Osagyefo Dr Kwame Nkrumah’s re­mains were reinterred at a time when his disciples were in disarray. The title of my article on July 4, was ‘Nkrumah, His Examples and Disciple’.

“Today, the Osagyefo is both loved and hated. Those who hate him do not want to hear of his name. Those who love him are not united. The bones of the Osagyefo lie restless in his new tomb, while his disunited disciples continue invoking his ghost to ‘help’ win the presidential and parliamenta­ry elections.

“But supposing the ghost of the Osagyefo really appeared to the dis­ciples at a party meeting to admonish them to get united, would everybody sit down quietly and listen to the message?

In any case the question of who wins the presidential sprint race was brought to the fore but not before Captain Kojo Tsikata (rtd) ‘died’; He died in Sikaman and resurrected in Iran from where he boarded a plane to the Kotoka International Airport.

“His resurrection’ might have brought joy to his disciples, family and admirers and fear into the people whose hearts are fond of planning coups… the oldman has a reputation as having the kind of nose that can smell out where people are planning against the Flight Lieutenant.”

The political race was clearly between Professor Adu Boahen of NPP and Flight Lieutenant J. J. Rawlings, Sikaman Palava predicted on their chances.

The great Professor Adu Boahen is causing sensation wherever he treads. His rallies are electrifying. But it ap­pears the party is more magnetic than the presidential candidate himself… He is not as vibrant as his followers would want him to be. In any case, he is one of the most likely candidates to win the race because of his popularity among a large section of Ghanaians.

“Professor Adu Boahen is going to win numerous votes in Ashanti, Great­er Accra, Central and Western. As for Volta, especially Akatsi and Amedzofe, he should not expect a miracle. He should also avoid Afram Plains.

“And what about Flight Lieutenant Rawlings? Kojo T is back to life so he doesn’t have to be worried about state security. Rawlings is liked, often intensely, by many Ghanaians… He has charisma and a rather supervise a large following. He is a brilliant orator and is able to successfully appeal to the emotions of the people. His mag­netic qualities seem legendary. I hear many are getting converted when they hear him talk.

“He will not do well in the cities, however. His votes are in the country­side and that is where he is going to harvest what he deserves. You know sown there-electricity, potable water, etc.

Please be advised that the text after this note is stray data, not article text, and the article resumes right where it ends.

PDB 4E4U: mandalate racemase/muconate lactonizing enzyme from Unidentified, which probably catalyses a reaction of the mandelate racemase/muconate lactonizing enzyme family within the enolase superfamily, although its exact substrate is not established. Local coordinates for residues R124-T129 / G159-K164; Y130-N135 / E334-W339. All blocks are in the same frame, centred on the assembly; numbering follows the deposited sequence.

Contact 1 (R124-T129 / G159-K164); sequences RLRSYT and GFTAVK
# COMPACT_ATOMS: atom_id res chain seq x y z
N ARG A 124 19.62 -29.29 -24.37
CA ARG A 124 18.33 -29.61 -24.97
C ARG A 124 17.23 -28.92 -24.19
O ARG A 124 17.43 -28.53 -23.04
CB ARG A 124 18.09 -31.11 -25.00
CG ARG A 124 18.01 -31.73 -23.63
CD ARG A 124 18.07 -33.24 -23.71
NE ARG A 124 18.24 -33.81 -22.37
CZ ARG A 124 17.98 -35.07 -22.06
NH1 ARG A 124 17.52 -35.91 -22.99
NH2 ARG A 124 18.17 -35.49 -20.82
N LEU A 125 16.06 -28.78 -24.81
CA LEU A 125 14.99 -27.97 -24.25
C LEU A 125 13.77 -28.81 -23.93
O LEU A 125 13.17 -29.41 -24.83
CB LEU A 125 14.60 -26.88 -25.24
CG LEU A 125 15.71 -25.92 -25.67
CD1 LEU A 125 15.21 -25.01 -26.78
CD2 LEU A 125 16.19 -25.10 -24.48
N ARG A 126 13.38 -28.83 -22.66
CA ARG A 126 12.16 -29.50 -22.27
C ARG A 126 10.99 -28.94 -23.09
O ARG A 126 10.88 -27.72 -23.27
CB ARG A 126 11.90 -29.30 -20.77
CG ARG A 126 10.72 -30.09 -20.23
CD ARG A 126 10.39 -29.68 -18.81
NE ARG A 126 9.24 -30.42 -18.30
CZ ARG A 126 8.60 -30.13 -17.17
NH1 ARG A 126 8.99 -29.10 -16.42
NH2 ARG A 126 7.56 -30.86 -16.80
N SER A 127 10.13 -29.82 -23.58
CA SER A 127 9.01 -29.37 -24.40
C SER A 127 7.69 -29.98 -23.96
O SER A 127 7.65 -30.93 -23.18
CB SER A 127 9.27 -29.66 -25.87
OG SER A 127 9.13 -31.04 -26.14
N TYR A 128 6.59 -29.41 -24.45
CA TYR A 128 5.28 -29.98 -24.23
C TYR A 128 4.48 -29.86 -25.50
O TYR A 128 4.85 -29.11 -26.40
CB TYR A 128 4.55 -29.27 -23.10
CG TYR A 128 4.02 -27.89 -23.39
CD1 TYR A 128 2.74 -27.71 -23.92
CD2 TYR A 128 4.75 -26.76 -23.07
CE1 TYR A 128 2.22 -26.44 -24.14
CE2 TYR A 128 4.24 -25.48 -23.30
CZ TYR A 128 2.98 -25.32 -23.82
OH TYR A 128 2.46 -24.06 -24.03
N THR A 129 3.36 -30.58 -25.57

He will flop in Accra that was a joint thing and Ashanti because of Adu Boahen and Kwabena Darko, But he’ll sweep clean Volta, Brong Ahafo, North, Upper East, Upper West. And his wife will take care of the women. “He is one of the most likely candi­dates to carry the day if Dr Bilson’s court action backfires.”

After the presidential election, the parliamentary polls were due. TO PARLIAMENT was the title of my article on November 28.

“In due course of time, candi­dates will be elected to the National Assembly and then parliamentarians can start sending yoke to Parliament House to prove that the ordinary man’s stomach has problems with its elasticity.

“So when you see a parliamen­tarian in a fitting suit, carrying a briefcase, don’t think it contains only carbon paper, jotters and the consti­tution of Sikaman. You’ll be making a sad mistake.

“In fact, the briefcase may also contain various sizes of kenkey balls, different species of fish and red pep­per, on which the day’s parliamentary debate will be based, to determine the extent to which man is facing the ‘weather’.

“To this an opponent will counter, ‘Mr Speaker, if you’ll permit me, I’d like to say that our honourable col­league has not made any point at all, although he looks smart in his political suit. The fact is that if his children who are probably in JSS are gluttons and eat like pigs that is no concern of this house. It is a family disease.

“So Mr Speaker, I think the hon­ourable colleague’s contention is tantamount to behaving like a ball of kenkey and I should think the matter be put at rest.”

The review of the past year ends here. See you next week!!!

By Merari Alomele